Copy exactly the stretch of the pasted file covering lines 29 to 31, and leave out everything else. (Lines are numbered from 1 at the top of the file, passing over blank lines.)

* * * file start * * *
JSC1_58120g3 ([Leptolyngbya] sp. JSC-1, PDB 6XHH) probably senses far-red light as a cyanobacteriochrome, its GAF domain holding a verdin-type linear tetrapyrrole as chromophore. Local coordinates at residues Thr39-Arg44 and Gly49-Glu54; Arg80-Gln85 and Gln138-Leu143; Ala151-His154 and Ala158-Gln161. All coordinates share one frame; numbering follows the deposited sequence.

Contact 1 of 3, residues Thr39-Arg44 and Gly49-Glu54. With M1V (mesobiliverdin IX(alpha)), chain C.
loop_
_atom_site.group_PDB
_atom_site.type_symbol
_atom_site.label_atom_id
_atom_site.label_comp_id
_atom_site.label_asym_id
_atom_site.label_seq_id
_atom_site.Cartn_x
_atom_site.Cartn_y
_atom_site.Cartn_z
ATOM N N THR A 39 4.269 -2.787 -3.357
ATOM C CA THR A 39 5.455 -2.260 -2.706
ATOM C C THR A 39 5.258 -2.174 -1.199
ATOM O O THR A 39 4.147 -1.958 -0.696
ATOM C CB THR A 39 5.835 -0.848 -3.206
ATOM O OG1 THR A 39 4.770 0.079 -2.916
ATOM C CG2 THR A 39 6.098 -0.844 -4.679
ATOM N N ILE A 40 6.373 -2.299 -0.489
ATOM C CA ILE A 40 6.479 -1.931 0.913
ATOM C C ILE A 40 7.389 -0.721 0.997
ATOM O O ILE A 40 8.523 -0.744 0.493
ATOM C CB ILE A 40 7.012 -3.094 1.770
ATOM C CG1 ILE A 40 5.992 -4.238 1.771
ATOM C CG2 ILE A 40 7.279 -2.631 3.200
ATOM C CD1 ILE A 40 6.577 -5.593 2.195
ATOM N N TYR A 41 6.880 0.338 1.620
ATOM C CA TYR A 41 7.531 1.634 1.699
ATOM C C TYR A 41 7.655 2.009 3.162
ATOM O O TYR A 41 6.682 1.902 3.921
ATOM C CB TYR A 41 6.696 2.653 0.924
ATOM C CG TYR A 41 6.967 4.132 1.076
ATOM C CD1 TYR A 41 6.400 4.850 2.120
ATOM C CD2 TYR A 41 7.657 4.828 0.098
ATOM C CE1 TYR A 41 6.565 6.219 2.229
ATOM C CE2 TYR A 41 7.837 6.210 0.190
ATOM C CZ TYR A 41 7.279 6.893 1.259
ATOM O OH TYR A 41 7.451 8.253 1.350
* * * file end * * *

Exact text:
ATOM C CA TYR A 41 7.531 1.634 1.699
ATOM C C TYR A 41 7.655 2.009 3.162
ATOM O O TYR A 41 6.682 1.902 3.921